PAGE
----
Contributor: Jacq Emkes
The worst Saturday of the year for most teachers….first week back chaos…but here we were joining several hundred ( I am not sure of the official numbers) teachers to attend the first ever Research Ed Conference. Mad? maybe. Enthusiastic? Absolutely.
How extraordinary that as a result of a bit of a tweet 6 weeks ago, a conference was born. There were of course glitches and hitches. No lunch! Not a lot of interactivity. Queues for coffee!…..But after the keynote speaker, Ben Goldacre’s, handling of the technological disasters of his presentation, I will never ever worry about my powerpoints again!
Indeed it goes to show we don’t really need them. So here is a brief summary.
Ben Goldacre – Keynote
His main point was to express the need for a better infrastructure to support evidence-based practice in teaching, plus how to get there.
He made comparisons with other professionals. Doctors take 7 years, including a degree to qualify, Accountants, Lawyers do degrees first then at least 3 years. Teachers? After their degree, they can find themselves in front of a class of students after 6 weeks training. mmmm.
There does seem to be a growing need for synthesis of research into ‘usable’ form. There is so much out there that is difficult to pin down let alone use as evidence for any interventions we would like to make. The NHS has a ‘pathways’ system for this. ( NB Marilyn Leask at University Of Bedford is a pioneer in this field and is wanting to set up an Educational pathway in much the same way as the NHS).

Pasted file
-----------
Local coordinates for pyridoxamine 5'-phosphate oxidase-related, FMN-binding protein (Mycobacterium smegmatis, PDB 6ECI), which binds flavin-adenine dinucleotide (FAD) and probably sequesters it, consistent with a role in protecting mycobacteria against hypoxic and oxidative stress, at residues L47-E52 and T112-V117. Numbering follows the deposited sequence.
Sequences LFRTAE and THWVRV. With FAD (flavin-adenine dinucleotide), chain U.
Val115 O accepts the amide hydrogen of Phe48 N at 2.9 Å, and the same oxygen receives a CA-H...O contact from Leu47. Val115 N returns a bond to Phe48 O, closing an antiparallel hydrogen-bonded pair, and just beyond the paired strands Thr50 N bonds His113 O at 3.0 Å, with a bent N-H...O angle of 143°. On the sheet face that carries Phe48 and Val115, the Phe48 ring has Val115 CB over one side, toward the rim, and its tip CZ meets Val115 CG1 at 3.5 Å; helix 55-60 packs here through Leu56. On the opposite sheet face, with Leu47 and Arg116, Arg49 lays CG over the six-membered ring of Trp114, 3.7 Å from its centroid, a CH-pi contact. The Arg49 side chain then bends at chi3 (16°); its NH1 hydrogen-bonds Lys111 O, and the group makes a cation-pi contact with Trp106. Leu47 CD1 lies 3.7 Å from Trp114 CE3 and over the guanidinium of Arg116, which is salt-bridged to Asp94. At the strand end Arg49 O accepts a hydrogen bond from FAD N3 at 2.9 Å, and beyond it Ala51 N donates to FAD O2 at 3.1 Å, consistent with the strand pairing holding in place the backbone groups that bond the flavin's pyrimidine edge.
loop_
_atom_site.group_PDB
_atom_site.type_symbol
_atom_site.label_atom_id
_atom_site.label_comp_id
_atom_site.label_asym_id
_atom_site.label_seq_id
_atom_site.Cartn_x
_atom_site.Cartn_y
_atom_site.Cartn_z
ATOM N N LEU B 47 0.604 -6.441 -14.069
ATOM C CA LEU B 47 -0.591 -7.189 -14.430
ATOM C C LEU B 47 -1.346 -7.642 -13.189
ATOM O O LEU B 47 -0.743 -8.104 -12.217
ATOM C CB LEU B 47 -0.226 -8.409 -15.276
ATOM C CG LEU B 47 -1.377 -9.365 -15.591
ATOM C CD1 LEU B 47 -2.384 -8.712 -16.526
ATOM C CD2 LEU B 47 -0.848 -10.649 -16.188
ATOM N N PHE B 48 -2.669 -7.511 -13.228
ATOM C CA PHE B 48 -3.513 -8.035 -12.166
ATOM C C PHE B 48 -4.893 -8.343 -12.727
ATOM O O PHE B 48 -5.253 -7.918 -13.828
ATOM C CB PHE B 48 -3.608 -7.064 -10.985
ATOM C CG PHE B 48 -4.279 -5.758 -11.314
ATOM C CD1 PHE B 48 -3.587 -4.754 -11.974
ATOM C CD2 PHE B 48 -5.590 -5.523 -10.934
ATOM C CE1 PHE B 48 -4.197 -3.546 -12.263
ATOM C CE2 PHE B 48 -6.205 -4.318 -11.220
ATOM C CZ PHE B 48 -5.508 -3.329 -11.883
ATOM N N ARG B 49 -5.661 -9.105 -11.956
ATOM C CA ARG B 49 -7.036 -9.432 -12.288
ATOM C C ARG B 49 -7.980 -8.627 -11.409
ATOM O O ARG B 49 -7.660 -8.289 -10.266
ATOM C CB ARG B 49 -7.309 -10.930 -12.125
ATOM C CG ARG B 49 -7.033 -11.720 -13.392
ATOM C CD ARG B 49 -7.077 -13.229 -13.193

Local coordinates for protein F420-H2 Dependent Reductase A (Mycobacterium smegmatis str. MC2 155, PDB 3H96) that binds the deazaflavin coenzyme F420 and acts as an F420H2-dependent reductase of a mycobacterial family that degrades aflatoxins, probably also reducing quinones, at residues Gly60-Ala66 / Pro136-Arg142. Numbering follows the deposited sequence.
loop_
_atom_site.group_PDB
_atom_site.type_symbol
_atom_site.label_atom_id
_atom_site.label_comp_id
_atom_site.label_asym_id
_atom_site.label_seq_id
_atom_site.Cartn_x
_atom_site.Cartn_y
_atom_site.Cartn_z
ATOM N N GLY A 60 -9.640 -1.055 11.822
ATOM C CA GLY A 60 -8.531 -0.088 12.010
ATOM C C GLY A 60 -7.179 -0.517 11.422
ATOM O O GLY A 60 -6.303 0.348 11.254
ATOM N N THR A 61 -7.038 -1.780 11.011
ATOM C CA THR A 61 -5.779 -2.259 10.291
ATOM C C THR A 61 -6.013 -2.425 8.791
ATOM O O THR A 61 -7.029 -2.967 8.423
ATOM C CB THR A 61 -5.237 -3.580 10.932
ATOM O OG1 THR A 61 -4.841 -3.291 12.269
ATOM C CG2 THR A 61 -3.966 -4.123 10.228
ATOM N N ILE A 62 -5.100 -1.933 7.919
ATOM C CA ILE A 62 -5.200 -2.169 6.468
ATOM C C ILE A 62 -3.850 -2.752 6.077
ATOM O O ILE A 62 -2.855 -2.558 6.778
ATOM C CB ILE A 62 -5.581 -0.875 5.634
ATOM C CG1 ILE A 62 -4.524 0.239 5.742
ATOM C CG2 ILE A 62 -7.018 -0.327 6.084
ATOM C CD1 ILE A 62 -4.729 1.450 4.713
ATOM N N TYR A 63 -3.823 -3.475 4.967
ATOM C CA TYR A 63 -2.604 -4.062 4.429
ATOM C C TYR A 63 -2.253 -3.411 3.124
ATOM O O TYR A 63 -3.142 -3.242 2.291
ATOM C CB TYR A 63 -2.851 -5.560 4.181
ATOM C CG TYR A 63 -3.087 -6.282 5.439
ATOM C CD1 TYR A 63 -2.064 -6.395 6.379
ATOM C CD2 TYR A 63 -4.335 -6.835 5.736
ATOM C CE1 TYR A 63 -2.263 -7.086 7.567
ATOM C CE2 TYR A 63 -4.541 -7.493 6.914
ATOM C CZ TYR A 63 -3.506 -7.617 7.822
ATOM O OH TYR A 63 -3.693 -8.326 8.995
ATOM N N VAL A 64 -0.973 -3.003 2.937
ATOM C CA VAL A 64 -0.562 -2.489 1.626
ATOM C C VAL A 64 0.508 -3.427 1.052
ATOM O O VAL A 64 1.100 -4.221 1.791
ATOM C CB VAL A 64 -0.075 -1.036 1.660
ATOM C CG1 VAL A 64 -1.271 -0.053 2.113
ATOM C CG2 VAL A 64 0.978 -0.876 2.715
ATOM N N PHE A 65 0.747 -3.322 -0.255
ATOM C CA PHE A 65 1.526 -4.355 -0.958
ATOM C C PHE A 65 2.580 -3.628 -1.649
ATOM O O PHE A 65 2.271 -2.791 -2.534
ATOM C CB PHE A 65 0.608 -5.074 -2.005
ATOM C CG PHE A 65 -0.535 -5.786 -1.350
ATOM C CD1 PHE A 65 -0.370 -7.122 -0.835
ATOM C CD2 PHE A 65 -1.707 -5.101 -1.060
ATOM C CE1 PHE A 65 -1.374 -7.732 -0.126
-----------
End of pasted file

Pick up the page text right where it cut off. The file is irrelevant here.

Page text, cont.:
Professional Development for doctors, lawyers accountants is ongoing and a condition of continued progression and employ-ability. Teachers Professional Development does not usually carry the same gravitas? Or does it?
Randomised Control Trials are very much evident in all Bed Goldacre’s writings. I think the conference acknowledged that that is hard to replicate in a school setting. The difficulty is how to randomise the sample. What does anyone else think?
Journal club. This is a great idea – teachers can be encouraged to present a piece of research for critiquing amongst colleagues who then ‘fill the gap’. Perhaps this could be in a teach meet style. Or maybe on an electronic collaborative site. See Twitter feed for suggestion by Caro @CMMarshall113
Ben felt that it is not acceptable to say that more research is needed. What is needed is identification of the gaps and how to fill them.
In school Ben feels we need to facilitate research and encourage enquiry. We should continually be asking: Does this intervention work? What is the evidence? Not everyone will like us for that!
Finally my favourite quote: The opposite of cluefully is clueless!
My next post will summarise other sessions I attended.